A fresh HTML document is where your new website starts. It doesn’t look like much. In fact it’s blank.
Maybe except for DOCTYPE and Charset.
Someone on the web might have told you to put it in the beginning of your HTML document. You may have read somewhere that it’s important.
You shrug and put it in, because why not.
But you don’t really get why why you have to.
Let’s find out,
The web is worldwide with thousands of different languages. You have to disclose what character encoding you use in your website. Otherwise your website might be unavailable to millions of people. Unavailable isn’t a good look on the web. In fact, it tends to drive people away.
Say Sigfried is sitting in Denmark and he has just written a killer blog post about his cute puppy who every day tries to eat the windscreen wipers in his car. The puppy snaps and barks at the wipers, but no matter how hard he tries, he simply cannot seem to overcome the barrier of the windscreen and get at those wipers. Sigfried writes the story in English, because he wants to reach as many people as possible. But he forgets one important thing.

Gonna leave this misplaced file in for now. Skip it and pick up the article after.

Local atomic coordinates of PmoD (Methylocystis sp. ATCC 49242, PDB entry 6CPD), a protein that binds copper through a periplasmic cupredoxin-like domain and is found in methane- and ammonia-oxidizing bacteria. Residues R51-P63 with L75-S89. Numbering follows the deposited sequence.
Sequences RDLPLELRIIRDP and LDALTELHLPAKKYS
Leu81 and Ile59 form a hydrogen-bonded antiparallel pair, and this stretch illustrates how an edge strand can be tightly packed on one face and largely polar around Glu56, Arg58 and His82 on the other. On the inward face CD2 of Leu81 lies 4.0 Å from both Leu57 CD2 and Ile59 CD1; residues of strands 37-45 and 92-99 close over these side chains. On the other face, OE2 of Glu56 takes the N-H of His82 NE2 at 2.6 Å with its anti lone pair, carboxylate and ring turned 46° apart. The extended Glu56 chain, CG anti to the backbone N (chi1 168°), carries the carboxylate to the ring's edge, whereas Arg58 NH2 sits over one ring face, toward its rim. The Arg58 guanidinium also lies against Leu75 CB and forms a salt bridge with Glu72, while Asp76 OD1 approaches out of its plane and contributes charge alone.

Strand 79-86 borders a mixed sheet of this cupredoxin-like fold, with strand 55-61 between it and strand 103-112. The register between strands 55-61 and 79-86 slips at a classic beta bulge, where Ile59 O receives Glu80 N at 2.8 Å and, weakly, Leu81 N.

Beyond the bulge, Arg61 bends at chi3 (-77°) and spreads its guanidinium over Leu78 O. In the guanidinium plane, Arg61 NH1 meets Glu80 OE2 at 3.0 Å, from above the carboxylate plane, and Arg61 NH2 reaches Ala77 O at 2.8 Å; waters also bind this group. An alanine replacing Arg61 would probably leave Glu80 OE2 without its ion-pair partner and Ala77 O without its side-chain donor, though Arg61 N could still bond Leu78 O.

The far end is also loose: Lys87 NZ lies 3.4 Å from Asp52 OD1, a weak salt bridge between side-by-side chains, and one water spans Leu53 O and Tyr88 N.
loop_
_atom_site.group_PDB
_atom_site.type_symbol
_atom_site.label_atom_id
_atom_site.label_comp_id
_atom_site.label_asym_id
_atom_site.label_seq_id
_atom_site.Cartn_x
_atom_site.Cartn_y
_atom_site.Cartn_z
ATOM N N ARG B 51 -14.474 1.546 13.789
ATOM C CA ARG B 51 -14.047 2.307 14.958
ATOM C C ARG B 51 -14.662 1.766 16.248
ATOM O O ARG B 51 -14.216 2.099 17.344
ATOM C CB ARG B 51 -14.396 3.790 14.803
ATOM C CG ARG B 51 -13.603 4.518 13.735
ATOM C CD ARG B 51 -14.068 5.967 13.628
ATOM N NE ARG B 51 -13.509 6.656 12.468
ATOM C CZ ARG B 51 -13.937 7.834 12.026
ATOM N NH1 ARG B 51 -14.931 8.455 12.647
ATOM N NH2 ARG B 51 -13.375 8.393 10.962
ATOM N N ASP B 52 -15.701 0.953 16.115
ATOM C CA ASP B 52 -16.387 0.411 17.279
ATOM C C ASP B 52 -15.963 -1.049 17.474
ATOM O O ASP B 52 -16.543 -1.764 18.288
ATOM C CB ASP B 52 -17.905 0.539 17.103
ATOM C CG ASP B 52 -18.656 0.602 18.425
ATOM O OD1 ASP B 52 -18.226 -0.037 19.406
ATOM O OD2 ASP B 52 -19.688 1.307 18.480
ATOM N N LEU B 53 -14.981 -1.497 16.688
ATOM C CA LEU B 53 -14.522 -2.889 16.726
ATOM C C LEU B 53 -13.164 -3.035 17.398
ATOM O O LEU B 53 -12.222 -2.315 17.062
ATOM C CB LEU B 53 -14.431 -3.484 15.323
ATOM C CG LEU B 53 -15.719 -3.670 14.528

You find Sigfried’s blog post and you want to read it. But lo and behold, Sigfried hasn’t used Charset UTF-8. Sigfried’s dog is called “Søren”. So every time Søren’s name is mentioned, all you see is a weird combination of characters. Unless you want to deal with this annoyance, you now have to find another way to get mushy about puppies.
Well, you might think, my blog is only in English and for an English speaking audience. But if your charset encoding isn’t declared, you can still get in trouble with search engines and browsers.
Even small communities are diverse. Your commenters might have non Latin characters in their names, or you might have to quote the German song title “Entzünde mein Feuer”. Just saying. That’s why you should aim to make your content as available as possible.
If you are interested in the nitty-gritty of charset encoding, I recommend you read What every programmer absolutely, positively needs to know about encodings and character sets to work with text.